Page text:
I can honestly say, I’ve never wanted to give up. I knew at a young age that the theatre was where I was going to spend the rest of my life. When times are trickier than others, I remind myself that the next opportunity shows up when you least expect it, and everyone in the business experiences this. You can have Oscars, Tonys, and be the toast of the town, but it’s all cyclical. Stay the course, stay inspired, and save your money.
What do you consider your big break?
Well, I think I’m still waiting for it! Does one ever feel like that happens? There are markers that you can acknowledge as opening up the next chapters of your career. Winning the television show Star Search at age 13 was one. Tommy, which was my first Broadway show, was another. The original Off-Broadway production of Hedwig and The Angry Inch illuminated to me what I could tackle as an actor and taught me to stand in my own self, onstage and off. Playing Bobby Barnes in GLOW on Netflix was a giant marker for me, as far as television and film goes. Shucked has opened a new chapter and brought me back to Broadway after a long absence, and for that I am so, so grateful.
How did you get your first job in the theatre? How did this current job come about?
My mom enrolled for theatre classes at TUTS in Houston. I auditioned to play the youngest son of legendary Houston restaurateur Ninfa Lorenzo in an original musical about her life. Ninfa! was a giant production at Miller Outdoor Theatre, the first time I ever stepped on a stage, the first and only time I’ve ever been asked to sing in Spanish, and there was no turning back.
I had heard that they were doing a musical based on the television show Hee Haw, and after much begging and pleading, I finally got an audition. I had a feeling there was a place for me in the world of this show if I could just get in the room. Ten short years later and here we are!
What is the most memorable day job you ever had?
I was an elf at Santaland at Macy’s in college. I wore bells. Memorable.
Is there a person or people you most respect in your field and why?
Oh, there are so many, but if I had to get really specific, it would be the actors with longevity. Those that have done play after play, following their calling, and always striving to tell the truth in the most vivid way. Mary Alice, Lois Smith, Stephen McKinley Henderson ... these actors were/are the fuel in the tank of whatever shows they were in. And then there is Tommy Tune. What a singular visionary he is. The king.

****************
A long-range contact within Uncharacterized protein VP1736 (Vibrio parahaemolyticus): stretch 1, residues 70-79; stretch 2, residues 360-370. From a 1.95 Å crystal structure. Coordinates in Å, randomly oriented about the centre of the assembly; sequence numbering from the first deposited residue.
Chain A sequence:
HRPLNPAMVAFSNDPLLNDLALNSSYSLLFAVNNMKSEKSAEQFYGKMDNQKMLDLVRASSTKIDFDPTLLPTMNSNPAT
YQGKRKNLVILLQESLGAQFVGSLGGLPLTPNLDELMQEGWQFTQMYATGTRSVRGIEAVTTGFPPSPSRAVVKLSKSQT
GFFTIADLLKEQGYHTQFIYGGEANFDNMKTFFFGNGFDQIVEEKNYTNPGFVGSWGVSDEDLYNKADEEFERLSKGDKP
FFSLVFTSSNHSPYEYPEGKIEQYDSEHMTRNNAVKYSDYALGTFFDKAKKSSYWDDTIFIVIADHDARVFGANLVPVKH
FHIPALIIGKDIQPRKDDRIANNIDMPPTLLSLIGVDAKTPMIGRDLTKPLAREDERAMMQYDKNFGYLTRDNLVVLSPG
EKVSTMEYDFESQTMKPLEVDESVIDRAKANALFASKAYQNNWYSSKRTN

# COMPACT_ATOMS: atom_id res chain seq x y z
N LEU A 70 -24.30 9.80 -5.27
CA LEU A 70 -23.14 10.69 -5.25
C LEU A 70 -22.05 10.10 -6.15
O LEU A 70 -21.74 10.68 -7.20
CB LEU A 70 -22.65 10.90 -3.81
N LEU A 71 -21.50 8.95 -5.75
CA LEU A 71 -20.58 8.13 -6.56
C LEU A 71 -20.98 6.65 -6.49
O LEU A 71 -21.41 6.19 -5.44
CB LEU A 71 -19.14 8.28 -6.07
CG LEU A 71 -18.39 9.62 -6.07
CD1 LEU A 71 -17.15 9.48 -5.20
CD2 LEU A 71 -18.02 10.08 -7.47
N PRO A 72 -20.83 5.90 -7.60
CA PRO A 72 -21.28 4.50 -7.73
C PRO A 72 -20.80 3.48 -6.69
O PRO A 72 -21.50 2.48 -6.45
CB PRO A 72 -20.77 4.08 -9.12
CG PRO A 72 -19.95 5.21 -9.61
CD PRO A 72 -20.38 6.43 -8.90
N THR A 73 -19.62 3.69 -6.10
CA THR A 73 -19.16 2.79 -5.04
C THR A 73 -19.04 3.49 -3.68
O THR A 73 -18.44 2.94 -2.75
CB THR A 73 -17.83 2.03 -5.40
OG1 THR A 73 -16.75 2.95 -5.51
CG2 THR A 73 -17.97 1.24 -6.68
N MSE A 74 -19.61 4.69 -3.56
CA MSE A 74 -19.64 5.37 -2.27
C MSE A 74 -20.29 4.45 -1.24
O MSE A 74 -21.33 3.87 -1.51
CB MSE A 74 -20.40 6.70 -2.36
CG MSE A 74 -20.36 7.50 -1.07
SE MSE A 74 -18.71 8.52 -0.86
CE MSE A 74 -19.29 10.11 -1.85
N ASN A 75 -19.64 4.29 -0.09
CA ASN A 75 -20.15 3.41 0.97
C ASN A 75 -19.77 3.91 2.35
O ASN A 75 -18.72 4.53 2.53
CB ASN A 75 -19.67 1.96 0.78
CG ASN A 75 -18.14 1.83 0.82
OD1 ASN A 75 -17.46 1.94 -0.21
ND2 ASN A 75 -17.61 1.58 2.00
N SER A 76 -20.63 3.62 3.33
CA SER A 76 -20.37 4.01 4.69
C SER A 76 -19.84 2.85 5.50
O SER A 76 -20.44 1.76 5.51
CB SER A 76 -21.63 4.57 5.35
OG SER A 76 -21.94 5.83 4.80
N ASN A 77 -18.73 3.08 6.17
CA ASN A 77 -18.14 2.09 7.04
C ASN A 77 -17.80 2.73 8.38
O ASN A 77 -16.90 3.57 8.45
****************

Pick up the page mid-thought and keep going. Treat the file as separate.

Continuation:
Tell me about a job/opportunity you really wanted but didn’t get. How did you get over that disappointment?
Well, the real gift of this question is when you see someone play the role that you wanted with all of your heart and they are spectacular. To sit back and think, "There is no way I could have done that!" The right person got the part, and I am truly left in awe. Mark Price in All Shook Up, Jeff Hiller on HBO’s Somebody Somewhere, and the genius Jeffrey Carlson in Taboo—now those performances are stunning. Everyone gets what they are meant to get when they get it. Just sit back and wait. Yours will come, and let the others inspire you along the way.
What advice would you give your younger self or anyone starting out?
What they are telling you is a hindrance will become your greatest asset. Celebrate it, cultivate, own it. It’s you. It’s yours.
What is your proudest achievement as an actor?
That I’m still here and I don’t even feel like I’ve begun. I’m still so inspired by the work and the creativity around me. To think about the artist and friends that I have shared rooms, lunches, heartbreak, and triumphs with, I am completely gobsmacked. It’s all about the people. It’s all about the friendships. "There’s no people like show people…" And that is the gospel truth. Every day, I thank my lucky stars.